Tuesday, February 9, 2016

Art a'wandering

As I mentioned, Barry and I spent a week or so in the North Island of New Zealand recently.  One of the places we visited was the town of Kerikeri.  We went here specifically because we had read about Wharepuke Sculpture Park (art-park.co.nz).  Extra bonuses included the Wharepuke Print Studio, Art at Wharepuke Gallery and a fabulous coffee shop.

You can imagine we spent quite some time there.

The Sculpture Park walk was a delight. I really love wandering through gardens and discovering art - having sculpture peep out at you or suddenly appear; being dwarfed by them or looking intently at the bark on a tree to find some.

And so it was here - a gathering of 42 artworks in different media, from all over the world.

Here are some of my favourites:

I loved the pencils. By Clare Sadler, and called Abandoned Old Tec they were made of stone. I loved the way she put the nicks in them, the bit where we used to scrape a sliver off and write our name on it; the way the lead was evident from top to bottom. Simply stunning.

But then the dandelions were just gorgeous.

By Jane and Mario Downes, called Stop the Clock, they were made from scrap metal and stood so tall, much taller than the dandelion field they stood in.  I loved the many stages they were displayed in - full blow, half-blown, spent. They did everything that blown dandelions do - encourage us to dream and play and wish...

Alice Burns' Brave New World took small pieces of fused glass and porcelain and wired them to tree branches. The work had fragments of fingerprints embedded in it, telling stories of people and connections across the world.

 In Wharepuke Revisited, Anton Forde carved recycled railway sleepers to create seven female forms, each an individual and with their own toanga, neck piece, reflecting important elements of life. They were very calm and felt like a family gathering in the forest, steadfast and timeless.

More carving, but this time of driftwood. Webber Booth carved driftwood pieces reminiscent of the burrowing that sea worms do - creating these lovely intricate tunnels. Patterns of Decay is its name.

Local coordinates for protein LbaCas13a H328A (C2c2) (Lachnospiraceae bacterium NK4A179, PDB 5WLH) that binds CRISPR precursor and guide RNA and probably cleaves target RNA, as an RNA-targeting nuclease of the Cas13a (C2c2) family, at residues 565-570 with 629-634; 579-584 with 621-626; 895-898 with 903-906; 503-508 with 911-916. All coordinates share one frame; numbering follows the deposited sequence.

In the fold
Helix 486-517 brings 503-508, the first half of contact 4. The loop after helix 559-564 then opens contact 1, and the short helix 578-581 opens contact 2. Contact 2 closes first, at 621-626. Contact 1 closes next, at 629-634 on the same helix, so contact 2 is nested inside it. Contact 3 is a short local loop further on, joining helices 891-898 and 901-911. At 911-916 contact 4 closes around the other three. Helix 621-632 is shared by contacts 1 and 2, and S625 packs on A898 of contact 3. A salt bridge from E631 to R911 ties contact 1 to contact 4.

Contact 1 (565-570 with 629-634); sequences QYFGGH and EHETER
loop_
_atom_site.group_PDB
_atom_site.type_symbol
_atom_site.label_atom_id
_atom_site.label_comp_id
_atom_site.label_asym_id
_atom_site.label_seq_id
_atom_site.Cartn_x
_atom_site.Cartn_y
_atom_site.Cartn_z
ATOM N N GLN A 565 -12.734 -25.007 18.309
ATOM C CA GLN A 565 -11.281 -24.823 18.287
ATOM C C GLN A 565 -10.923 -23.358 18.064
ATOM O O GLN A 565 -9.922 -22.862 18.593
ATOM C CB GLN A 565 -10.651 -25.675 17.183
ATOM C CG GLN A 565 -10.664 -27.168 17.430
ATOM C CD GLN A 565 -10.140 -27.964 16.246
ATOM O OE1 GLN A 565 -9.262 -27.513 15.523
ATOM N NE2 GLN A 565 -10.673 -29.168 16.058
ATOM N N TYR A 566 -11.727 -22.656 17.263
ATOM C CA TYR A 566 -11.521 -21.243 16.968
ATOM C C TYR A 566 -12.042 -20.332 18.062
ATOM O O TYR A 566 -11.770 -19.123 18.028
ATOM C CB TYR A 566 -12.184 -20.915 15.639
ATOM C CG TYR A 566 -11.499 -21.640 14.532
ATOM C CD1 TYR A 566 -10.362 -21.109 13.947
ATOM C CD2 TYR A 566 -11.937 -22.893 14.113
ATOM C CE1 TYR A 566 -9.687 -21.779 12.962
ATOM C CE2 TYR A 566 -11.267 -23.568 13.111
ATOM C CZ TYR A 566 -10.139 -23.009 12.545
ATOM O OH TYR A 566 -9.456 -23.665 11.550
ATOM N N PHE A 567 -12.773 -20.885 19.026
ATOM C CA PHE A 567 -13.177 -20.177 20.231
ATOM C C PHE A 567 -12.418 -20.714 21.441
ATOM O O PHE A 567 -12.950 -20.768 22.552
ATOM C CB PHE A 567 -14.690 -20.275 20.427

And then you come across the gorgeous vibrant crazy kiwis by Di McMillan (Kiwi+ Stuff).
Constructed with all sorts of recycled materials - netting, cables, plugs, keys, pipes and more they each glow with individuality and just make you smile.

My final favourite was called Close to Natural - Tree Rings by Anna van den Nieuwelaar. Each of these tree rings has its own unique bark imprint on the inside and fits snugly into place on the trunk of the tree. Made of glass, they were simply divine.

After our walk we were lucky to spend time in the printmaking studio with Mark Graver - an amazing printmaker who wrote the book on Non-Toxic Printmaking. An excellent resource (and he signed the copy I bought!).

We really appreciated the time he spent with us, and were able to purchase this wee print - absolutely gorgeous.

A delicious day and I really do hope to go back. Printmaking exchange or residency anyone????


  1. Replies
    1. Oh it was indeed Mo - one of those days where you thought you knew what lay ahead but it was oh so much more! Go well.

  2. A day of pure joy...thanks for taking me.

    1. Glad you enjoyed the trip Jo - it was such a delight and a wonderful discovery!

  3. Thanks Fiona - it was a pleasure to meet you, and yes, we do offer artist residencies!

    1. Thanks Mark, we had a great time and there has been lots of enthusiasm here for a trip and or exchange in 2017 - stay tuned!

  4. Delicious indeed! Thanks for sharing, Fiona.


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